Fig. 2A and 2B show a comparison of PZase activities of M. tuberculosis H37Ra and M. bovis BCG obtained by using the primer pairs with or without the 5′UTR sequence, respectively. Using F-5 and R-1 as the primers, the PZase activity obtained with the pncA gene amplified from M. tuberculosis H37Ra was about double (tube 3, Fig. 2B) to that using F-NO5 and R-1 as the primers (tube 1, Fig. 2B). While minimum PZase activity (no red color) was observed with the pncA gene amplified from M. bovis BCG using either primer pairs (tubes 2 and 4, Fig. 2B). Thus, the in-vitro PZase synthesis was more efficient using the PCR products that contain the 5′UTR sequence. Fig. 2C shows that the PZase activity of the lysate containing the M. tuberculosis H37Ra PCR product increased continuously in a time-dependent manner, which was clearly due to that more PZase was synthesized in longer reaction time. In contrast, almost no PZase activity was observed in the lysates containing the M. bovis BCG PCR product even after 20 hours of incubation. An incubation time of 10 hours was chosen in terms of speed and efficiency. In the following experiments, primers F-5 and R-1 were used as the PCR primers and the expression time was set at 10 hours.
Templates used for the PCR were M. tuberculosis M. tuberculosis H37Ra (PZA susceptible; white bar) and M. bovis BCG (PZA resistant; black bar). Optical density (A) and colors (B) of PZase activities obtained by using PCR products from M. tuberculosis H37Ra and M. bovis BCG with (F-5 as the forward primer, tube 3: M. tuberculosis H37Ra; tube 4: M. bovis BCG) and without (F-NO5 as the forward primer, tube 1: M. tuberculosis H37Ra; tube 2: M. bovis BCG) the 5′UTR sequence. Incubation time for in-vitro synthesis: 20 h. (C) Time course study of the synthesized PZase activities with F-5 as the forward primer and their corresponding colors (D). Tubes 1–4: M. tuberculosis H37Ra, incubation for 0, 5, 10 and 20 hours, respectively. Tubes 5–8: M. bovis BCG, incubation for 0, 5, 10 and 20 hours, respectively.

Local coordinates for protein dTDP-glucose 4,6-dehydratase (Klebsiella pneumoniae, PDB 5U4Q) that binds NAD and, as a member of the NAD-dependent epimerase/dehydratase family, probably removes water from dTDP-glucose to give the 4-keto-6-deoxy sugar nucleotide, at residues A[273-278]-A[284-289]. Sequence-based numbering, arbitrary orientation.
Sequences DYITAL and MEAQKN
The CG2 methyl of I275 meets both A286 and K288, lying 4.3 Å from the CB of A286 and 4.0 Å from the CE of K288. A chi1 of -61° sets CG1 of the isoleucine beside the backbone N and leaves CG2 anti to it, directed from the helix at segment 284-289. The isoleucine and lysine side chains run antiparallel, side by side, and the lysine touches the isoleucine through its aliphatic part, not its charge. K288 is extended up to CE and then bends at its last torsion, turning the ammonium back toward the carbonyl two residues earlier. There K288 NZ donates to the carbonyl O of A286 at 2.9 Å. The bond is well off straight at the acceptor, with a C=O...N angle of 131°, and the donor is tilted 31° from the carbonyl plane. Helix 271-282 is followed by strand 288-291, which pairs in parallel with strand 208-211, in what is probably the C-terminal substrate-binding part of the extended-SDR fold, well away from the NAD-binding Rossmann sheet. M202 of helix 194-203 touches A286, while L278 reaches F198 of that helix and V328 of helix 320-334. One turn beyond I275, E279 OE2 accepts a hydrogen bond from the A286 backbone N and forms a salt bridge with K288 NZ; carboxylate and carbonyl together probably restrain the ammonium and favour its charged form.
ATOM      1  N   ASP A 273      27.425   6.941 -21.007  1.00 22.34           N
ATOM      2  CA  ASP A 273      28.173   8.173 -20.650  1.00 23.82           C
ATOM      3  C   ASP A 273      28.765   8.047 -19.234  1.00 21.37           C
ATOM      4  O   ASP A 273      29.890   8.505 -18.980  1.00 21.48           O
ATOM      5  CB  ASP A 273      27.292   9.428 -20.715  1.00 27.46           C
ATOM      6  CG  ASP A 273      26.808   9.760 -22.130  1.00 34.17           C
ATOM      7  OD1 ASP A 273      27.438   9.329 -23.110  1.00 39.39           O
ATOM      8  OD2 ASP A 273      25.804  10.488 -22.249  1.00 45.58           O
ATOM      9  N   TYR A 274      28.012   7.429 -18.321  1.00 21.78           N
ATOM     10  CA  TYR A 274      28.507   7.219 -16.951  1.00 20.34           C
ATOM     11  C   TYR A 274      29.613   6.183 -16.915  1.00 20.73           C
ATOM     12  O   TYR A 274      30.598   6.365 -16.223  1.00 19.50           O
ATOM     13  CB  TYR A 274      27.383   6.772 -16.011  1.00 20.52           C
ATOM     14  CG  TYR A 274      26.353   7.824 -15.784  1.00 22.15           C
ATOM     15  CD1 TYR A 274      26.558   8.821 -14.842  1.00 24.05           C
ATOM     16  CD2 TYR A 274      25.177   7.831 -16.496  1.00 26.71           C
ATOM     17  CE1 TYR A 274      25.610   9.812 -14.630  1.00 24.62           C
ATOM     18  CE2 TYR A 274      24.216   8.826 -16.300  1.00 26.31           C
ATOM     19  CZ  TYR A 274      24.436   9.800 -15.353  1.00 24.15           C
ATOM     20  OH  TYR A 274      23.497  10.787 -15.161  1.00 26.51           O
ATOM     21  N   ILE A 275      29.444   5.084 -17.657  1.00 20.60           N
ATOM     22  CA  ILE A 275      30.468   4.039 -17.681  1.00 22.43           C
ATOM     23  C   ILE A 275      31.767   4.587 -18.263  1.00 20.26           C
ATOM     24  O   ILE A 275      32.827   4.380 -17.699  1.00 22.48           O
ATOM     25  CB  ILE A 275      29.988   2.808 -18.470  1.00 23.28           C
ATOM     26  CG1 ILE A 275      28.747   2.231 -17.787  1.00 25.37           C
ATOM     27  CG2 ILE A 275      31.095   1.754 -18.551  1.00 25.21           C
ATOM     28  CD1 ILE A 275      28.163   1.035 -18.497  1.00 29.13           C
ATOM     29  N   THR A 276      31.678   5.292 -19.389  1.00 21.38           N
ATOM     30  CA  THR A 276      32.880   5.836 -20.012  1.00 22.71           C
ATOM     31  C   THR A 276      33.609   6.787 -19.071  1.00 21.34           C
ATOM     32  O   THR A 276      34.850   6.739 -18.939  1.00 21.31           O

PZA susceptibility testing of M. tuberculosis clinical samples by the in-vitro synthesized PZase assay
PZA susceptibility of 51 clinical isolates was examined. In order to know the reproducibility and obtain the cut-off threshold to judge PZA susceptibility, the 51 isolates were divided into three batches and tested together with M. tuberculosis H37Ra and M. bovis BCG. In each batch, each sample was tested twice; M. tuberculosis H37Ra and M. bovis BCG were tested in three repeats. The samples were processed and the optical density (OD) ratios of the samples including M. tuberculosis H37Ra and M. bovis BCG were calculated by dividing the OD value of each well to the mean OD value from three replicate M. tuberculosis H37Ra tubes in the same batch. Because any mutations resulting reduced PZase activity would generate PZA resistance, a clinical sample was scored as resistant if the mean OD ratio from its two replicate tubes was lower than a cutoff threshold, which was set at the mean minus three SDs of the OD ratios of all the nine tubes of M. tuberculosis H37Ra in the three batches.